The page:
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"History of Eau Claire County Wisconsin, 1914, Past and Present"

Chapter  25 - The Public Schools of Eau Claire

by W. H. Schulz

1890 to 1896

(-As transcribed from pages 407 - 410)

The remainder of the educational history of the public schools of the city of Eau Claire will be grouped under the administration of the different city superintendents.  Since each one of these administrators aimed to carry out a policy and system of administration, this history will be better understood if presented in that way.  Little endeavor will be made to relate anything more than the events as they occurred and the facts as they are found.  During January, 1890, the question of teachers' salaries became a burning question.  Some of the salaries of the teachers were raised for the remainder of the year.  Some advances were allowed to some of the teachers for the rest of that school year.  It seems that the matter of school attendance required regulation.  Therefore the board passed the following resolution:
"Resolved, By the Board of Education of the School District of Eau Claire, that Rockwell Best, E. O. Waterbury, Edward Carroll, James Glynn, John Farrell and Stephen Skinner are hereby appointed as officers provided for in section 8 of chapter 519 of the laws of 1889, and such officers are hereby directed to take any truant child found on the streets, alleys or other public places during school hours to such school conveniently located to the home of such child as may be designated and requested by such parents, provided that such school is not prohibited by any rule or order of the board."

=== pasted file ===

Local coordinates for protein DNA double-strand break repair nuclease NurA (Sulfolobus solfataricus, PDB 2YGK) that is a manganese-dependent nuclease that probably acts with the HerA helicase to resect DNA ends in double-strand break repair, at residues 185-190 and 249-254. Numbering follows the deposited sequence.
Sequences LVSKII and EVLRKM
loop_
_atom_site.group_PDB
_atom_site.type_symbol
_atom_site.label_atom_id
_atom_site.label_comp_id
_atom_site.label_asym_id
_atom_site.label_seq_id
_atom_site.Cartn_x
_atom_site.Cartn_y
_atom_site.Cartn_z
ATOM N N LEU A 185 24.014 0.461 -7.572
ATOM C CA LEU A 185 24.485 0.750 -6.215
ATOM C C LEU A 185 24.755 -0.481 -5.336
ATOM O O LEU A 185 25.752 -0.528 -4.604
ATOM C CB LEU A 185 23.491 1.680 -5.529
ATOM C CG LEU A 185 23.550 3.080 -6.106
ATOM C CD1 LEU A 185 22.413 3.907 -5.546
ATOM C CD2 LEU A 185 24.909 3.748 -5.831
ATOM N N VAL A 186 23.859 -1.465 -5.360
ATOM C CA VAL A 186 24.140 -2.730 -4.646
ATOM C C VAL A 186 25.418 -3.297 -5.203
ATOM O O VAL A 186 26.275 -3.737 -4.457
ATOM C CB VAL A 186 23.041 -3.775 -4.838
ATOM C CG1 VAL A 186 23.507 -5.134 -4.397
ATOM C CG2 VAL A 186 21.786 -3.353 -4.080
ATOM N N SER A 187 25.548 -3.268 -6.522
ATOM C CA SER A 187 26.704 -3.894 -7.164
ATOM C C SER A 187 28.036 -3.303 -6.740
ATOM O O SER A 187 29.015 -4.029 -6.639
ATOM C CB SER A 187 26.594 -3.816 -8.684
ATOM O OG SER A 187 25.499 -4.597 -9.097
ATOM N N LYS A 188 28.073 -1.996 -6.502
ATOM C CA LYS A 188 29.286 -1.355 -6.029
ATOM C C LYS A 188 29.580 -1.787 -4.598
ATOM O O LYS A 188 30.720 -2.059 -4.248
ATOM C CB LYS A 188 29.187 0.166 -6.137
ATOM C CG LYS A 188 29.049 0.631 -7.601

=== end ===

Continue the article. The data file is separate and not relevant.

During the early period of this administration many rules and regulations of various kinds seem to have been adopted.  Teachers were required to report tardiness to principals.  Teachers were required to take a record of the temperature of their rooms four times a day.  Committees of the Board of Education making reports were required to return petitions, resolutions, accounts or other papers containing the subject matter referred to them to the secretary of the Board of Education.  During this year the board passed a resolution requesting the common council to call a special election of the voters of the city of Eau Claire to vote upon the question of issuing bonds to the sum of $40,000 for the purpose of constructing a central high school.  The question of increasing teachers' wages seems to have been discussed a great deal during the remainder of the school year.  Commissioner Ellis introduced a resolution revising the present curriculum of the several schools of the city.  This resolution was adopted and it was later carried out by the city superintendent of schools.  The course of study which had been in use up to this time was almost verbatim the same as that used in the city of Milwaukee.  This course of study had been prepared by W. E. Anderson, superintendent of schools of Milwaukee.  While there were many good features about this course, it did not fit the city of Eau Claire as well as it should, and therefore a revision of this course was ordered.  The course of study adopted for the high school was the same as that recommended by the state superintendent of public instruction. At the meeting of June 21 Prof. J. K. McGregor was elected city superintendent of schools and Prof. M. S. Frawley was elected principal of the Central High school. The high school principal was given four assistants to do teaching work in the high school. Mr. Swearigen was elected as the head of the manual training department.